Nagios3 Cookbook Has ~4,000,000 Downloads

Two months ago, I released nagios3 chef cookbook to Chef Supermarket. Really happy to say it has over 4,000,000 downloads now! Not sure how large portion are machines or for testing purpose, but it’s a good sign indeed.

Here I’d like to introduce more about this chef cookbook. And share how to define effective monitoring items.

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In the past several months, I worked as a senior DevOps engineer in TOTVS Labs, CA. There we built and maintained a solid SaaS product for the field of Single Sign-On. The product is called Fluig Identity. It enables enterprise users to access their web apps and desktop apps by login a web portal only once. It’s a lovely and useful feature. My sharing of the chef cookbook is built on top of my direct experience maintaining Identity product. So many thanks to TOTVS Labs for this meaningful experience.

First, what are Chef and Chef Supermarket? Chef is an automation tool to configure and maintain servers and systems at any scale. For example, install packages, configure files, routine Ops effort, etc. Chef Supermarket in Chef community is somewhat like AppStore for iOS app. Developers and individual contributors share their effort to Chef Supermarket in terms of chef cookbooks.

Second, what does nagios3 chef cookbook do? Nagios is one of the most popular monitoring tools. It helps us to monitor issues of our systems, before customers observe and suffer. Once you enable the nagios cookbook, you will get a nagios system running with multiple useful built-in monitoring items. The monitoring items includes basic OS monitoring, process level monitoring, and lightweight behavior test.

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You can check the monitoring history for all items. Thus you can easily find out when and what has happened while doing trouble shooting. This is implemented with the help of nagiosgraph. Below is an example for the monitoring history of tomcat memory usage.

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How To Define Effective Monitoring Items? Besides common checks, here are items we think useful and not widely used.

  • Monitor CPU/MEMORY/FD at process level

    Normally people can always monitor OS resource easily. However, each process/services are different, and process level monitoring part are usually left to users. To ease the pain, we have contributed 3 nagios plugins to Nagios Exchange: Nagios monitor process cpu,Nagios monitor process fd, and Nagios monitor process memory.

    Apparently the alerting thresholds of CPU/MEMORY/FD vary in different processes. It may take you a while to observe and tunning for proper parameters. If some checks keep failing, you may need help from related developers of the service to figure out whether it’s a problem or a false alarm.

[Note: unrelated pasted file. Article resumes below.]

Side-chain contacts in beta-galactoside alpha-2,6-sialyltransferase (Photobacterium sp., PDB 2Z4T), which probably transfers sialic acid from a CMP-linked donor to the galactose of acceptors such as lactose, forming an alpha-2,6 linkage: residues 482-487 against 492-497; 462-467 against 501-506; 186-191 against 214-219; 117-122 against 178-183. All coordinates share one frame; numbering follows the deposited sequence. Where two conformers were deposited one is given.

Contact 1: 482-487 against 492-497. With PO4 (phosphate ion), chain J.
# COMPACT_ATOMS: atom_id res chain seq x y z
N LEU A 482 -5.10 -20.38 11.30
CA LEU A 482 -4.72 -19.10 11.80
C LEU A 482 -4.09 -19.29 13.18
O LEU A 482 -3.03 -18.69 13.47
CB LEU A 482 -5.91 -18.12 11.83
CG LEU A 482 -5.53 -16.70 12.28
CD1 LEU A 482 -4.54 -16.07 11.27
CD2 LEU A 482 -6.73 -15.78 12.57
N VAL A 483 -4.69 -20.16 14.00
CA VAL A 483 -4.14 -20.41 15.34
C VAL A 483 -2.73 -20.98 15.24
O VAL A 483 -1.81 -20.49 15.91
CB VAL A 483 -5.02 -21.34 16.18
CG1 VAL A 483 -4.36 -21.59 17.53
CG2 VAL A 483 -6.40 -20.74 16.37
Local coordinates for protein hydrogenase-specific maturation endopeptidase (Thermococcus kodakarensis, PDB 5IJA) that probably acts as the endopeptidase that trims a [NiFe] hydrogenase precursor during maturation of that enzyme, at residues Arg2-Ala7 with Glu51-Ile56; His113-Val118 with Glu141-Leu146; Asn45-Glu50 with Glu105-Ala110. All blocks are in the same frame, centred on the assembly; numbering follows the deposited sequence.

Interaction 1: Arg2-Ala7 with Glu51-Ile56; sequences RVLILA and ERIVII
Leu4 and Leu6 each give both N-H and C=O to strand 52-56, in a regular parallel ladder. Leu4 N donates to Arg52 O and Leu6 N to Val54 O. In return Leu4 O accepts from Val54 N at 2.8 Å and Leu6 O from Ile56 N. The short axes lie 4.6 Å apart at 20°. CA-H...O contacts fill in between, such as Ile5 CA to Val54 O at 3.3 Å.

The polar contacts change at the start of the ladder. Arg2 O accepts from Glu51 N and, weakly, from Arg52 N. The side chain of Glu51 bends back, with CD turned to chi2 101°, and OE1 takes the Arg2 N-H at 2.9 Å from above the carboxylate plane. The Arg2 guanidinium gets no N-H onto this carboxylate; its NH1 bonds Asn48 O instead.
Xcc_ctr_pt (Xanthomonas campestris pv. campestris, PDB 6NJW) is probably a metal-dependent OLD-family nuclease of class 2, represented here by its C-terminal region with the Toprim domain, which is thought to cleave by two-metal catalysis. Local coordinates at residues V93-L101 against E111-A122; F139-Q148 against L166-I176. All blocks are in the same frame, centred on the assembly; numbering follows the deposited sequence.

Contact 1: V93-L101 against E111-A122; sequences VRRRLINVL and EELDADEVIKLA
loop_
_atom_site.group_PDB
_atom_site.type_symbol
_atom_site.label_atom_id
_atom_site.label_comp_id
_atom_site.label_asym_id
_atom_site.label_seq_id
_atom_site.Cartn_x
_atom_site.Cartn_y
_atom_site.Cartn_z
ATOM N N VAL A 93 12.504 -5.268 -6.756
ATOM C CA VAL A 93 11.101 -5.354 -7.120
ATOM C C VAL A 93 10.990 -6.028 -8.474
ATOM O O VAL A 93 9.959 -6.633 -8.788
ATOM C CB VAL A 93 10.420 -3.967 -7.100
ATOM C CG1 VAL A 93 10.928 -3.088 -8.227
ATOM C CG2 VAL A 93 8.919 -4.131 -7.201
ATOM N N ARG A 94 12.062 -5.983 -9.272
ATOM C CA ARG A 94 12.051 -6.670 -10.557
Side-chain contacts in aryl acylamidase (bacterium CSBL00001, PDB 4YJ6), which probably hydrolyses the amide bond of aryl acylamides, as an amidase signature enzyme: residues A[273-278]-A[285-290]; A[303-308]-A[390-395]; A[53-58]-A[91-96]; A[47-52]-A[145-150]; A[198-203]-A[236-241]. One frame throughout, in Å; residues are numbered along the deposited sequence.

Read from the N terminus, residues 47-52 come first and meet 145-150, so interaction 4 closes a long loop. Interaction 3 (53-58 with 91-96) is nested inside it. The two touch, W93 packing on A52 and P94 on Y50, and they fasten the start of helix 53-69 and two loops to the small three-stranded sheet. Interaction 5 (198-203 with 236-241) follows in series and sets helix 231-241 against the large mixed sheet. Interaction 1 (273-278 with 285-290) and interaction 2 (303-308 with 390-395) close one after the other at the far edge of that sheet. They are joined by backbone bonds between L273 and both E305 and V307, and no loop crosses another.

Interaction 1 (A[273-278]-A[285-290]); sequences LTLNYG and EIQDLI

• Monitor logfiles for error messages and watch out very large logfiles

    Using check_logfiles plugin, we can watch services’ logfiles for message like critical/errors/exceptions. As you can guess, developers usually tend to log as much as possible, just in case we miss something abnormal. Quite often some log messages may have pattern of “error/exception/warn”, but they can be safely ignored. Thus we need to maintain a whitelist for the nagios warning about log messages gradually.

    Another common problem we usually run into is some logfiles grow too fast or too big. Eventually the machines are out of disk. Proper loglevel or log rotate mechanism can resolve these issues. However, the point is to watch out these problems before they actually cause damage to production envs.

  • Behavior test, especially GUI simulated login

    Running lightweight auto acceptance test usually helps us better understand healthy of our envs. For most webapp, we can use selenium to perform GUI simulated login. If services has provided RESTful api for health test, it will definitely make sense to integrate this to your monitoring system.
  • Monitor any 3rd party provider

    Some system may use some 3rd party providers such as mail server, web service, etc. Monitoring them effectively helps to detect issues.
  • Perform test from outside.

    Sometimes the monitoring system itself fails or has network issue. When your prod envs have problems, you won’t get alerted. Using a secondary monitoring system will help. In identity project, we use uptimerobot, which is a free and helpful tool.
  • Monitor internet and intranet network connectivity

    High latency or even network outage for servers is usually troublesome.

It would be even better if your monitoring system can help on capacity planning, metric prediction, etc. That is a different topic.


Original URL: https://dennyzhang.com/nagios_chef_supermarket

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